One innovative form of therapy provided by Forward Counseling is known as sand tray therapy. By presenting a client with a small tray of sand and a wide variety of figurines, a therapist can sit back and observe what the client chooses to create. Though perhaps initially presumed as juvenile, there are actually many benefits to this type of therapy.
Firstly, it provides a way to communicate when verbalizing becomes too difficult. Often clients find themselves not yet ready to discuss what might be going on, and in that case, sand trays provide a medium through which to communicate to the therapist what words aren’t ready to say yet.
Contrary to how it may seem, sand tray therapy is not used only for children. It still proves to be a therapeutic process for adolescents and adults as well, enabling the therapist to work with the client to discover the symbolism and potential metaphors behind the position of the figurines in the sand.
Another beneficial aspect to the therapy is the kinesthetic quality of the sand itself. Just by feeling the smooth texture and having the freedom to play around with it can be soothing for the client.
Eliminating words and focusing on the figurines allows a therapeutic distance between the client and his or her current problems. It creates a safe space for potentially reliving that trauma while also enforcing natural boundaries such as the perimeter of the sand tray. These boundaries are important because while the therapy allows the client to feel in control, it is also necessary to promote safety.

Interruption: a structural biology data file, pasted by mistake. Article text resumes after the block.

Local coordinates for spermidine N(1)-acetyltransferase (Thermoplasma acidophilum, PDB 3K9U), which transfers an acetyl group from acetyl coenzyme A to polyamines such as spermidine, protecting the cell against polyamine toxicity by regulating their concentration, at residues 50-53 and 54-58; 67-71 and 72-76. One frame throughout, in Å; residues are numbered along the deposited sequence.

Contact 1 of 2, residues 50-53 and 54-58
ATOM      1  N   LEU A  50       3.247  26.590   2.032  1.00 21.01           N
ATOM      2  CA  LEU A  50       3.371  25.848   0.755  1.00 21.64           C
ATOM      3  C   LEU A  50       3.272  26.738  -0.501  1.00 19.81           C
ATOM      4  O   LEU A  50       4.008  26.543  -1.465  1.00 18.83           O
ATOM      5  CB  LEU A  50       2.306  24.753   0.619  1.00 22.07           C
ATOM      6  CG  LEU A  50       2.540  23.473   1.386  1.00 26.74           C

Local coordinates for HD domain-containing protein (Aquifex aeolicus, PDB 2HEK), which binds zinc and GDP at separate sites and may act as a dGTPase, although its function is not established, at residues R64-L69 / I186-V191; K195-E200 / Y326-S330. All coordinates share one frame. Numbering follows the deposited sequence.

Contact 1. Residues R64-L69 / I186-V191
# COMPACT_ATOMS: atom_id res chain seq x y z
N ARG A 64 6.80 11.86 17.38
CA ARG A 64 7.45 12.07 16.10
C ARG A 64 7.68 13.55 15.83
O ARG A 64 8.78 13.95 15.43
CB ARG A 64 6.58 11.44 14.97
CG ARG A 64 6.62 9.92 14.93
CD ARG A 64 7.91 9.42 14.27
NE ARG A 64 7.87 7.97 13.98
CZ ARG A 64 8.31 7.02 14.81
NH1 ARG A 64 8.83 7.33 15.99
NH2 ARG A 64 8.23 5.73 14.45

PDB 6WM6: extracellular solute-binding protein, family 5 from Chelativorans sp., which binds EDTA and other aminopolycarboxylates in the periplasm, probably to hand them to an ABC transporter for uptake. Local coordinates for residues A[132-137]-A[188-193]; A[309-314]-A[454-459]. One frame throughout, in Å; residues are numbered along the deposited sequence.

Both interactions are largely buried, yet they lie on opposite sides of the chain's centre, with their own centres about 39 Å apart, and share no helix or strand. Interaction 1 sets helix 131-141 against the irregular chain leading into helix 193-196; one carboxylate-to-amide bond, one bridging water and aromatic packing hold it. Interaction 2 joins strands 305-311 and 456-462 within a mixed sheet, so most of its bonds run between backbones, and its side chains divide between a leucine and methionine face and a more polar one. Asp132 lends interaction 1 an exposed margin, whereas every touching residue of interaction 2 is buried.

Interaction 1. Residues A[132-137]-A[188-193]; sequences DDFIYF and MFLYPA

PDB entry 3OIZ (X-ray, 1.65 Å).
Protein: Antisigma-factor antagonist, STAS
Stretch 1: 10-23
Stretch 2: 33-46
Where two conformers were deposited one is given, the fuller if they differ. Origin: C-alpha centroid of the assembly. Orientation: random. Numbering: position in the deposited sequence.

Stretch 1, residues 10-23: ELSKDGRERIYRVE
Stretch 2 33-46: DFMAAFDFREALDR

Finally, it is important to note that sand tray therapy is extremely client centered. The therapeutic element of it comes mostly from the process of creating the scene itself rather than hearing the therapist’s interpretation of it. What’s most important is the interpretation of the client. Sand tray therapy has been proven to help enable clients to speak more openly and confront their past traumas and ongoing problems. Not only does it teach encouraging coping skills, but it provides that necessary safe space to explore what’s really going on. By taking pictures of the initial scenes created in the sand, therapists can track the progress of the client by comparing the photos to the more recent sand trays. For example, initially a client might have buried a figure in the sand or separated certain figures. In later months, that same client might have all the figures back together. These are significant changes, representing much more than just a few inches of space in a sandbox. Sand tray therapy is beneficial for people of all ages as an effective alternative way of communication. If this sounds like something that could work for you or someone you know, don’t hesitate to schedule an appointment with us.
Resources: hehelpsychgazette.com (picture)
Integrative Play Therapy by Athena A. Drewes, Sue C. Bratton, and Charles E. Schaefer (text)